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Synthetic white balancing for intra-operative hyperspectral imaging


Bahl, Anisha; Horgan, Conor C; Janatka, Mirek; MacCormac, Oscar J; Noonan, Philip; Xie, Yijing; Qiu, Jianrong; Cavalcanti, Nicola; Fürnstahl, Philipp; Ebner, Michael; Bergholt, Mads S; Shapey, Jonathan; Vercauteren, Tom (2023). Synthetic white balancing for intra-operative hyperspectral imaging. Journal of Medical Imaging, 10(4):046001.

Abstract

PURPOSE

Hyperspectral imaging shows promise for surgical applications to non-invasively provide spatially resolved, spectral information. For calibration purposes, a white reference image of a highly reflective Lambertian surface should be obtained under the same imaging conditions. Standard white references are not sterilizable and so are unsuitable for surgical environments. We demonstrate the necessity for in situ white references and address this by proposing a novel, sterile, synthetic reference construction algorithm.

APPROACH

The use of references obtained at different distances and lighting conditions to the subject were examined. Spectral and color reconstructions were compared with standard measurements qualitatively and quantitatively, using and normalized RMSE, respectively. The algorithm forms a composite image from a video of a standard sterile ruler, whose imperfect reflectivity is compensated for. The reference is modeled as the product of independent spatial and spectral components, and a scalar factor accounting for gain, exposure, and light intensity. Evaluation of synthetic references against ideal but non-sterile references is performed using the same metrics alongside pixel-by-pixel errors. Finally, intraoperative integration is assessed though cadaveric experiments.

RESULTS

Improper white balancing leads to increases in all quantitative and qualitative errors. Synthetic references achieve median pixel-by-pixel errors lower than 6.5% and produce similar reconstructions and errors to an ideal reference. The algorithm integrated well into surgical workflow, achieving median pixel-by-pixel errors of 4.77% while maintaining good spectral and color reconstruction.

CONCLUSIONS

We demonstrate the importance of in situ white referencing and present a novel synthetic referencing algorithm. This algorithm is suitable for surgery while maintaining the quality of classical data reconstruction.

Abstract

PURPOSE

Hyperspectral imaging shows promise for surgical applications to non-invasively provide spatially resolved, spectral information. For calibration purposes, a white reference image of a highly reflective Lambertian surface should be obtained under the same imaging conditions. Standard white references are not sterilizable and so are unsuitable for surgical environments. We demonstrate the necessity for in situ white references and address this by proposing a novel, sterile, synthetic reference construction algorithm.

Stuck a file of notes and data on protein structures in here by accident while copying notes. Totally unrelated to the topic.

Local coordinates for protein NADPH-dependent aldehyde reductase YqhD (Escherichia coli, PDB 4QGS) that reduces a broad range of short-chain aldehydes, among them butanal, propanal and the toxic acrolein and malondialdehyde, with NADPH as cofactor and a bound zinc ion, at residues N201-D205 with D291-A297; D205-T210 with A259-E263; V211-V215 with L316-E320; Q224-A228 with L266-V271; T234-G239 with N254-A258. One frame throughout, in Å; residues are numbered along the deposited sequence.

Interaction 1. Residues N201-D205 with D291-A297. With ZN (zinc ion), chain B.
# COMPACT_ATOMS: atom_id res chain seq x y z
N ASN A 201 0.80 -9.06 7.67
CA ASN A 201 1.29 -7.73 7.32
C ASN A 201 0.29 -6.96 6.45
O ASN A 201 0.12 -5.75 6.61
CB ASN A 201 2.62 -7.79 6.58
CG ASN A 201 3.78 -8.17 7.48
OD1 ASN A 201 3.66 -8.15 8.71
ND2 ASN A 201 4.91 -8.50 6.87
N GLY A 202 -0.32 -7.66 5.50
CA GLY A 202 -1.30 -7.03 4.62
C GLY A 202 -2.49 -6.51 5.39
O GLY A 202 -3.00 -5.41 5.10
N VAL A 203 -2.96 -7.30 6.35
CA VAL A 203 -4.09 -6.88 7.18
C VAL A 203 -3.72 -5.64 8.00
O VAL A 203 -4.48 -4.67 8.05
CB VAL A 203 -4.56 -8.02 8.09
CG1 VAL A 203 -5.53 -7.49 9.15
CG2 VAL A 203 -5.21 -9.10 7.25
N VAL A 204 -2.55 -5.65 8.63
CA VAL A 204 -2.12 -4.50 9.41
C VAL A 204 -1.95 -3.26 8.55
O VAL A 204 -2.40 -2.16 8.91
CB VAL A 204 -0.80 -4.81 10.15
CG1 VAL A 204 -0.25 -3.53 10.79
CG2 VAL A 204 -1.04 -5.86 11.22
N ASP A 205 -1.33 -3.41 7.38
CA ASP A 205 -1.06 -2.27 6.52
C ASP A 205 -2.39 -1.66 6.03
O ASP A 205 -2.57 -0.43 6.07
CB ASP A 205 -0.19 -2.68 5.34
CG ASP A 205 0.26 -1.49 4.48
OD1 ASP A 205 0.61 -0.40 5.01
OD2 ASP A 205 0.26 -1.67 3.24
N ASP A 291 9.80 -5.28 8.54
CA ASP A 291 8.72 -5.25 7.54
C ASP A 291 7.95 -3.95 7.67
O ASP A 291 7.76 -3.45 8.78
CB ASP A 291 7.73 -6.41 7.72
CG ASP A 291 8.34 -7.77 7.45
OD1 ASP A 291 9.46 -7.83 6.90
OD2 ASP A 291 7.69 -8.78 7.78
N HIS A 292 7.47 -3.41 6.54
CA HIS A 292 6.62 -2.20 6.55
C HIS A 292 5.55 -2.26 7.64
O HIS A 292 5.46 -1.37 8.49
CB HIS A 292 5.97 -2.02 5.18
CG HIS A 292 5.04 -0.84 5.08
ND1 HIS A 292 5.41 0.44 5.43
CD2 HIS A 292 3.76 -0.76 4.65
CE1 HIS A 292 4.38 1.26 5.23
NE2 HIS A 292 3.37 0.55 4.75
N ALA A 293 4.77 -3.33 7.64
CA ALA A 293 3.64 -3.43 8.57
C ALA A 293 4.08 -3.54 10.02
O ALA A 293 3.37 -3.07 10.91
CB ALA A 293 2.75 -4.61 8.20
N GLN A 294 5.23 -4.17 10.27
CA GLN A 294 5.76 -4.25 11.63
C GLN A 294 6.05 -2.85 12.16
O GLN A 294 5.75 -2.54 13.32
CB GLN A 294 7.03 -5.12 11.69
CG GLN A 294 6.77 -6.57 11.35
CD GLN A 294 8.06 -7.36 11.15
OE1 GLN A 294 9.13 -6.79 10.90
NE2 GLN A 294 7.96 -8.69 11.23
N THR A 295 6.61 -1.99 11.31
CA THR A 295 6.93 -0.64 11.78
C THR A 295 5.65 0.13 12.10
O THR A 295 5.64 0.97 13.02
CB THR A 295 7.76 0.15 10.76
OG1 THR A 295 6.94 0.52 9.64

APPROACH

The use of references obtained at different distances and lighting conditions to the subject were examined. Spectral and color reconstructions were compared with standard measurements qualitatively and quantitatively, using and normalized RMSE, respectively. The algorithm forms a composite image from a video of a standard sterile ruler, whose imperfect reflectivity is compensated for. The reference is modeled as the product of independent spatial and spectral components, and a scalar factor accounting for gain, exposure, and light intensity. Evaluation of synthetic references against ideal but non-sterile references is performed using the same metrics alongside pixel-by-pixel errors. Finally, intraoperative integration is assessed though cadaveric experiments.

RESULTS

Improper white balancing leads to increases in all quantitative and qualitative errors. Synthetic references achieve median pixel-by-pixel errors lower than 6.5% and produce similar reconstructions and errors to an ideal reference. The algorithm integrated well into surgical workflow, achieving median pixel-by-pixel errors of 4.77% while maintaining good spectral and color reconstruction.

CONCLUSIONS

We demonstrate the importance of in situ white referencing and present a novel synthetic referencing algorithm. This algorithm is suitable for surgery while maintaining the quality of classical data reconstruction.

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3 citations in Scopus®
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Additional indexing

Item Type:Journal Article, refereed, original work
Communities & Collections:04 Faculty of Medicine > Balgrist University Hospital, Swiss Spinal Cord Injury Center
04 Faculty of Medicine > Institute of Molecular Cancer Research
07 Faculty of Science > Institute of Molecular Cancer Research
Dewey Decimal Classification:570 Life sciences; biology
610 Medicine & health
Language:English
Date:24 July 2023
Deposited On:07 Sep 2023 12:01
Last Modified:29 Jun 2024 01:38
Publisher:S P I E - International Society for Optical Engineering
ISSN:2329-4302
OA Status:Closed
Publisher DOI:https://doi.org/10.1117/1.JMI.10.4.046001
PubMed ID:37492187
Other Identification Number:PMCID: PMC10363486